Tonight I solved a hardware problem with the Pokey module that had been a mystery for quite some time. In celebration, it only makes sense to post about an unrelated change from last weekend.

When the Pokey adjusts pitch on a noise waveform, it can often change timbre completely or even go silent. With analog tuning control, an incoming voltage can end up teetering on the brink of stability between two different sounds. For very slow pitch changes, it can end up sounding like a bad connection.

Click here to hear some “before” pitch changes

A common solution would be to add hysteresis. That is, keep a record of *how* the signal is changing. If it has been increasing and keeps increasing, let it pass as-is. If it has been increasing and tries to decrease, ignore the change unless it is more than some set amount.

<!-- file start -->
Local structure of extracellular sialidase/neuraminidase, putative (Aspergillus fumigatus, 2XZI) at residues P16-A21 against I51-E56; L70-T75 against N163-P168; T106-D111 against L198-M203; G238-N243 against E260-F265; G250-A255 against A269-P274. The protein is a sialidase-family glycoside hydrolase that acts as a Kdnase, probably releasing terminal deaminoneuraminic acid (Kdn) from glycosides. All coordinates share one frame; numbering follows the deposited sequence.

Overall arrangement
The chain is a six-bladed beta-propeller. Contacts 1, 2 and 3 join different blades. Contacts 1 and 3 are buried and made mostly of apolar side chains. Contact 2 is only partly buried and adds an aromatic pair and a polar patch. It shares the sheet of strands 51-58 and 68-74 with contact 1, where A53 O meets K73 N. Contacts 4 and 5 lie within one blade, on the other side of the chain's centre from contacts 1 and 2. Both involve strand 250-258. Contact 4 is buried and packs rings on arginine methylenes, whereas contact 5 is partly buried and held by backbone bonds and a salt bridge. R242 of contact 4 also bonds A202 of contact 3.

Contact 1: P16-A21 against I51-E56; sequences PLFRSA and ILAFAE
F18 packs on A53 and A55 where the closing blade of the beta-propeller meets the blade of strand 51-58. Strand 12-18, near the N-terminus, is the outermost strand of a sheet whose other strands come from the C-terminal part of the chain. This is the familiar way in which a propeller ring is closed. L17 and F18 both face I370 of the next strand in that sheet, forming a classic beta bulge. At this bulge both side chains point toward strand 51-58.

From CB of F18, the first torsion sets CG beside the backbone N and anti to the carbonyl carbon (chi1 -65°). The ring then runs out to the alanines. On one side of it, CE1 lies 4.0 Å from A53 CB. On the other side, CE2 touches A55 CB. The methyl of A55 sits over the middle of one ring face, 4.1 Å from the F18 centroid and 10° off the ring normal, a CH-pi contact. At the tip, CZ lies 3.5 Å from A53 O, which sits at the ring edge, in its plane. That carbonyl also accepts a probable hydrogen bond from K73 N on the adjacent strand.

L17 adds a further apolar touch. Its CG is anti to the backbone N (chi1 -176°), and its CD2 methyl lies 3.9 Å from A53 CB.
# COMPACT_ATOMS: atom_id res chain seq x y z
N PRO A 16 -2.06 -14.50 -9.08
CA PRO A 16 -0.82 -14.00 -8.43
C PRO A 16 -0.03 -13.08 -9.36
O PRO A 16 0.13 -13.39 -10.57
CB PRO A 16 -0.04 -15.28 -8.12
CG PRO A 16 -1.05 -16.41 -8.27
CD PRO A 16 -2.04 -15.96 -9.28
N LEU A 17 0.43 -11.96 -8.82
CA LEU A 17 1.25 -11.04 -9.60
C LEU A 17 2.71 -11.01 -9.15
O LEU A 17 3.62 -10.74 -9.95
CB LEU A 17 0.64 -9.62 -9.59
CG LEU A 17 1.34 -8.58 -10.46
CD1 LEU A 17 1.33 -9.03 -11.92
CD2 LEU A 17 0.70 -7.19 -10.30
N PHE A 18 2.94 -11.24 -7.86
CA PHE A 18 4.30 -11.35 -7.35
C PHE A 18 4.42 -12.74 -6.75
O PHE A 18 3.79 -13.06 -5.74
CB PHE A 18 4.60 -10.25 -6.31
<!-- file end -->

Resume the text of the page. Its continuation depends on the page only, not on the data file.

That sure is a lot of logic to add, though. It requires looking at the last direction moved, the current direction, and how far it is trying to move. Instead, I went with a simpler approach. I’ll spare the math, but the resulting process looks like the following graph. Red is the noisy input signal and blue is the smoothed output.

The red represents the eternal struggle between order and chaos... or something

Red represents the eternal struggle between order and chaos... or something

It looks just like it’s been low pass filtered, but the overall frequency response has actually changed very little.

Click here for some “after” pitch changes

Listen to how sudden the transitions are now. There is no more loitering between timbres.

I’m currently doing an updated circuit board layout with all the minor changes I made to the prototype. Hopefully in a matter of weeks I will have the first few completed modules to use for demos and beta testing.

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